At Uni, the atmosphere in our house changed and I thought all my friends hated me. I hated that fact that they’d been hurt and I thought it was all my fault. The guy who attacked us (that’s the first time I’ve called it that, but that’s what it was) wanted a fight and picked the easiest target — a small 19-year-old blonde girl, alone and waiting for some chips. You could say that it’s cowardly — why didn’t he pick on some guys instead? Well, he did. He hit my male housemates before me. Is that because they were somehow my keepers in his eyes? I, a young woman, had gone rogue, out of the control of men? Whether this guy hit them or me first, it doesn’t matter. He attacked all of us for no reason other than something within him — his uncontrollable anger and urge to exert his power.
In the case of Mark Field, and many perpetrators of domestic violence, there seems to be an element of “look what you made me do.” That the woman has acted out and pushed the man to his limits. She made him angry and so it’s her fault. I’ve been told on other occasions by men that I’m lucky I’m a woman otherwise they’d punch me. These are the “good guys”, the ones that supposedly think it’s never okay to hit a woman. So is hitting a guy fine? Of course not. But it’s particularly jarring for so many women to see the video of Mark Field because it’s a demonstration of power — a raged man putting a woman in her place — which happens all too often.
This is what people mean when they say “toxic masculinity”. This term seems to jar people as they seem to assume it means men are all terrible. Men’s Rights Activists are quick to point out that there can be toxic femininity too and I agree, but women aren’t the ones committing most of the violent crimes, are they? They’re not the school shooters, the terrorists, the ones grabbing men by their throats at dinner parties. Toxic masculinity refers to the behaviour these men — my attacker, Mark Field, Trump — and people who have such high masculinity standards placed on them that they can’t regulate their own emotions. They’ve grown up in a society that’s told them to “man up” and that crying is weak and girly. They’ve seen other men — politicians, family members and characters in films — demonstrate how masculinity should look, and they’re afraid that being anything less will make them more like women. God forbid them being on the same level as women. Gender inequalities have caused these masculinity expectations. Feminism is not just about helping women but helping reduce these standards put on men too. Feminism now, in my view, is taking an exciting turn into breaking down gender altogether, encouraging people to be any gender identity and expression they like. This is the kind of feminism I support, one that encourages people to throw away the rules of gender, get in touch with themselves and their emotions and express themselves the way they want to, with self-awareness and kindness. Toxic masculinity only gives a limited way of being, filled with aggression and rage. There’s only one way for that emotion to come out sometimes — through their fists.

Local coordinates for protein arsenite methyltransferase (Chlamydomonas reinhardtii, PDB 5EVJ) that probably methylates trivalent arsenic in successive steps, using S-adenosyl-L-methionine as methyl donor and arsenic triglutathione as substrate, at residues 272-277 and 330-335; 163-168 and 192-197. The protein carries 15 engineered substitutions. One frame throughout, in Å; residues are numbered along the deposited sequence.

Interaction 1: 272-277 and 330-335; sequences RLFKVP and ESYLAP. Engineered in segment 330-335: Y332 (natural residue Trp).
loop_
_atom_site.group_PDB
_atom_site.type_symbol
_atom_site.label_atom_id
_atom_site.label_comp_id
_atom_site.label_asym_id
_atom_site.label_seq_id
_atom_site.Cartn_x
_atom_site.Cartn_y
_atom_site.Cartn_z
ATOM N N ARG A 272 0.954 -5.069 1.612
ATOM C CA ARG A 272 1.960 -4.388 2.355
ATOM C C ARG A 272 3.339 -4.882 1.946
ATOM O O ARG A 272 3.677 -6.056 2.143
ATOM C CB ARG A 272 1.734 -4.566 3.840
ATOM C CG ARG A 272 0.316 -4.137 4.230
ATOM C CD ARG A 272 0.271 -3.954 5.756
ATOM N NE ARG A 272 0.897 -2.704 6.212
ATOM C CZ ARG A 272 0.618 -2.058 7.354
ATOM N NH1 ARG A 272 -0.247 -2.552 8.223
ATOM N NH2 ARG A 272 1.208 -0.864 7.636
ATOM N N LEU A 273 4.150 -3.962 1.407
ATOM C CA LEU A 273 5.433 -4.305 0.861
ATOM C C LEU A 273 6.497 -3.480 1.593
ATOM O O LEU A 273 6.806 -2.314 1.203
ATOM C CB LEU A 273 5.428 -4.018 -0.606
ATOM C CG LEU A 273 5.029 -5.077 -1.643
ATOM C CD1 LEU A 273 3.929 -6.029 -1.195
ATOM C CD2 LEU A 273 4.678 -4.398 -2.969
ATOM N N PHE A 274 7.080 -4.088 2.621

One of my housemates at Uni punched a wall after watching football. It’s been shown that domestic violence rates rise around the World Cup. Football seems to be the one thing some men think they can be emotional about, so it’s as if they’re storing it all up for an emotional outburst after every game. But we see this most Friday and Saturday nights in cities, with or without football. A lifetime of being told not to show your emotions will seep out (or burst out) when mixed with alcohol. When anger is the more socially acceptable form of emotion for men, it’s no wonder there are fights in clubs, in the street and in kebab shops. Emotions are running so high after a busy week of work and pretending to be fine, it won’t take much to trigger an outburst on a Friday night.
Men need to stop hurting themselves and each other with violent acts. Male suicide rates are at an all-time high. We’re going through a mental health crisis. Women are more likely to access counselling services than men. Men need to know that there are ways to help manage their anger without using violence or abuse. They need to start questioning their own behaviour and start to understand the root of their anger. They need to unpack where that comes from, and therapy is a good way to do that. For them to access this, society needs to help make it okay for men to ask for help. Our politicians are not good role models, so we — the general public — have to call them out. Social media, blogs and petitions give us the means to do this. Social media has given us all a platform and a voice and it’s important that we use that in a socially responsible way. When we all say “this is not okay” together, we can start to make a change.
I hope there’s a new generation of boys that aren’t afraid to cry, that can ask for help when they feel emotional. It’s not weak to ask for help, it’s a necessity in a stressful world going through a mental health crisis. Violence should not be an “instinct”. Men — you’re better than that. Come on now.
If you’re struggling, reach out for help:
Samaritans 116 123
Mind 0300 304 7000